Back during the bleak winter when the rookie presidential candidate was getting cuffed around by his Republican opponents, I had a long talk with a veteran Iowa Republican who had seen them all come and go through the state's famous caucus process. "Our voters will make their decision based on one simple image in their heads. Can they envision this candidate raising his right hand and taking the presidential oath on inauguration day next January."
In a nutshell, that is the test W. has been taking all year, as he was poked and prodded by a series of Republican opponents. The somewhat inarticulate, halting candidate we saw back in Iowa and New Hampshire has hardened into a solid platform performer. His fabled smirk well under control, his eyes steely, his voice firm, he delivered the necessary partisan messages and the "compassionate conservative" anecdotes with a sufficient skill that assured Republicans he's not just some Junior trying to take over the family firm.
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You could almost hear the Gore strategists turning to each other in their war room and saying, "We've got a problem."
It should be duly noted that Bush is the beneficiary of a great system. The long primary system, as brutal and excessive as it can be, gives a candidate with little national experience a chance to improve his communications skills along the way. McCain, Hatch, Bauer, even Keyes (who may still be running for all I know) all helped W. get to the point where he is a formidable opponent.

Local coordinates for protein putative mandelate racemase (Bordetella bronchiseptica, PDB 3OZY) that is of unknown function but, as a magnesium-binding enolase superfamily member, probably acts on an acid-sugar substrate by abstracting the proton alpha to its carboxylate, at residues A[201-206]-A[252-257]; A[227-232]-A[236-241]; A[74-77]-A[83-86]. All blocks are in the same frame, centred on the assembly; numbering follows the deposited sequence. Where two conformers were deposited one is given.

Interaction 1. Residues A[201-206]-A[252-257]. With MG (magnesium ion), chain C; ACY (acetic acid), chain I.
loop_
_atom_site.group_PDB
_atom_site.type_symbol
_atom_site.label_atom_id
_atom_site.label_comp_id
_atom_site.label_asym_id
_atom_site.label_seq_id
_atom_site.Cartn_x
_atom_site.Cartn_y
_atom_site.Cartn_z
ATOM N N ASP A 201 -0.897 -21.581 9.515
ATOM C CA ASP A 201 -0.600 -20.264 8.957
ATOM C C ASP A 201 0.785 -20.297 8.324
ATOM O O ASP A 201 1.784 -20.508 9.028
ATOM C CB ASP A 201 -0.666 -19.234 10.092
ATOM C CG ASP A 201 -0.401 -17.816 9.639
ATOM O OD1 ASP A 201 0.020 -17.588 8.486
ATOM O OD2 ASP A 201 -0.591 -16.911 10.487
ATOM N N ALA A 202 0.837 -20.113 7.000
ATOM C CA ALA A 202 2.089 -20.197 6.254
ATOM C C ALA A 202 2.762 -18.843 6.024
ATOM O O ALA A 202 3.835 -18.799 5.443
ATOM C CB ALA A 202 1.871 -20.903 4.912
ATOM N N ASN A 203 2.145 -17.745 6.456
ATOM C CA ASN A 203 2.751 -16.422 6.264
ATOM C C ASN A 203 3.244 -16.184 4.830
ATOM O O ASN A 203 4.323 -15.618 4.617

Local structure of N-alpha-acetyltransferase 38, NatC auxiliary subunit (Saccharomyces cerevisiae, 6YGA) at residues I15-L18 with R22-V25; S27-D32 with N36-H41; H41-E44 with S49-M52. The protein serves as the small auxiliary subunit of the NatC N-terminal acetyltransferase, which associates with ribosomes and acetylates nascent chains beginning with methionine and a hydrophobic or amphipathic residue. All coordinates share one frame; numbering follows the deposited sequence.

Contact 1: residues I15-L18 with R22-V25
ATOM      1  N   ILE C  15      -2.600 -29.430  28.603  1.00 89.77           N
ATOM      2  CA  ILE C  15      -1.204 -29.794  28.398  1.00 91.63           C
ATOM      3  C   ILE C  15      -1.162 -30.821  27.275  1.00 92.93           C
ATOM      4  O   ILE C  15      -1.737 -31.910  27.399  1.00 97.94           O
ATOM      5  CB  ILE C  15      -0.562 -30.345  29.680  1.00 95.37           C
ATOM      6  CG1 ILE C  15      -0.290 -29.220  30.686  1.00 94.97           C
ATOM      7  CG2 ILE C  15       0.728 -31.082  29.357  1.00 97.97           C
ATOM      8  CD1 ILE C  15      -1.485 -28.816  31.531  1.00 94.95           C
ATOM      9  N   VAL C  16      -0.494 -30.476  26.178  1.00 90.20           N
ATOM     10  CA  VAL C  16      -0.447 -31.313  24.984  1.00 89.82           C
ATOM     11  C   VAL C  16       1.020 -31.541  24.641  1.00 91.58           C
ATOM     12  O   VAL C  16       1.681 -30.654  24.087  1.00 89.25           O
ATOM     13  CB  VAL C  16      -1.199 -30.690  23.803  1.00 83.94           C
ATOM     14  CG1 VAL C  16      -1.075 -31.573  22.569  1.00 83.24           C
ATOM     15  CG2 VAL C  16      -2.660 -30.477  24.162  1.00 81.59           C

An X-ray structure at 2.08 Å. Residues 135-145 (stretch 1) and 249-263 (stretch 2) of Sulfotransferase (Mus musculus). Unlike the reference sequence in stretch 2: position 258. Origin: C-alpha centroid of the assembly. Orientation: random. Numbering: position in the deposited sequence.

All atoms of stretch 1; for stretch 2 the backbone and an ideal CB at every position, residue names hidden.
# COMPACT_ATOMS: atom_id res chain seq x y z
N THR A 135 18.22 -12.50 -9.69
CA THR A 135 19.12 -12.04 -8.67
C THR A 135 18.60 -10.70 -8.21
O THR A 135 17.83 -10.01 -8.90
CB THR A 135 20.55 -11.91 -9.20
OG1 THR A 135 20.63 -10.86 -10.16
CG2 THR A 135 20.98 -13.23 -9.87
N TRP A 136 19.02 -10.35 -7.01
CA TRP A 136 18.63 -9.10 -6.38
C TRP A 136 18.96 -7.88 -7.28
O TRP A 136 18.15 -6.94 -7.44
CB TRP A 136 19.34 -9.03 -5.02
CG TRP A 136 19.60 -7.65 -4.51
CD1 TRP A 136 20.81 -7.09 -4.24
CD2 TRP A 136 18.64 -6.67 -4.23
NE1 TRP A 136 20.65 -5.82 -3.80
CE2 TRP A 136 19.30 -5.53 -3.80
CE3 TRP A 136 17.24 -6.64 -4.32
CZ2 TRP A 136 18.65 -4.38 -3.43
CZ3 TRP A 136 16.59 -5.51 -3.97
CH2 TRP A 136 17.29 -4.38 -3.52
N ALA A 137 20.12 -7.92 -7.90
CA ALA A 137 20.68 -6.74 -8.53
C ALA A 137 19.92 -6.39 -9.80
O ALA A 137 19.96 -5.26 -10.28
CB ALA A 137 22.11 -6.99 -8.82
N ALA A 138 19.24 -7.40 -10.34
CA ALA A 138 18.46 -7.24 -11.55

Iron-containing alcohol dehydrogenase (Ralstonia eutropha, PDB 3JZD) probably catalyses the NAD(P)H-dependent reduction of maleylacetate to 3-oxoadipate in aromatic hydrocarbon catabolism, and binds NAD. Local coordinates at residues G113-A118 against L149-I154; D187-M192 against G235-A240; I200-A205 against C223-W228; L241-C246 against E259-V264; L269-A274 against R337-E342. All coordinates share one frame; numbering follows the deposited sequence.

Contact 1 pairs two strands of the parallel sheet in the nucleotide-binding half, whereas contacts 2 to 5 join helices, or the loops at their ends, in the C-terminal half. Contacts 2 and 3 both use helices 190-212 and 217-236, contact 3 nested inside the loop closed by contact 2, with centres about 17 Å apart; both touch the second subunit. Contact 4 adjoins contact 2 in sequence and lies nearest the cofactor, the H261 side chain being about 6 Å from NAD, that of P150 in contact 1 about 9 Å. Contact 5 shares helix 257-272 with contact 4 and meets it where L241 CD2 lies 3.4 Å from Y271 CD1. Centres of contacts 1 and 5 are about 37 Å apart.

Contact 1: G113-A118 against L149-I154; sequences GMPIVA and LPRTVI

Bush also demonstrated that, even with his parents in the hall, he doesn't look like just another son of a patrician trying to capitalize on daddy's name. As a veteran observer of George the Elder's campaigns, I kept listening for the old man's preppy cadences in W's performance. I stopped, convinced there was no point, when he got to the mandatory rhetorical laurel for his running mate, "Ahm so proud to have Dick Cheney bah mah sahd." W. doesn't look, move or sound like his father at all, a tribute not to him but to the migratory style of American life in the last generation.
And this is not his father's Republican Part. Democrats may wish it were and may try to convince the voters it is. But I can guarantee that Lee Atwater, the archetypal theorist of Father Bush's Republicanism, would have hated this speech. No wedge issues. No Willie Horton. No culture wars.
In fact, if Rip Van Winkle had fallen into a slumber in the early days of Bush the Elder's reign and had woken up tonight to hear this speech, he probably couldn't tell if it were being delivered by a Republican or Democrat.
On Social Security: "No Changes, no reductions, no way."
On taxes: "...those in the greatest need should receive the greatest help."
On big business: "Corporations are responsible B to treat their workers fairly, and leave the air and waters clean."
On race and class: "On one side are wealth and technology, education and ambition. On the other side of the wall are poverty and prison, addiction and despair, we must tear down that wall."
So here we have George W. Bush turning one of Ronald Reagan's most famous rhetorical flourishes from the Cold War into a weapon in a war on poverty. And he did it effectively, which nicely demonstrate how his speech appealed to the party faithful in the hall and the undecideds in TV land.
Bush also offered a candid and quite perceptive take on Bill Clinton. "So many talents. So much charm. Such great skill. But in the end, to what end?"
Well, how voters answer that question will have much to do with whether Bush wins or loses. In short, will they credit the incumbent party for today's prosperity?
The prosperous times pose a dilemma Bush had to tip-toe around in his speech and that will vex him in the fall. He must acknowledge the prosperity without giving credit to the enemy. Trickier still, he must give voters a reason for changing teams.
His argument was, "We will use these good times for great goals."
He showed Thursday night that he can make that argument well.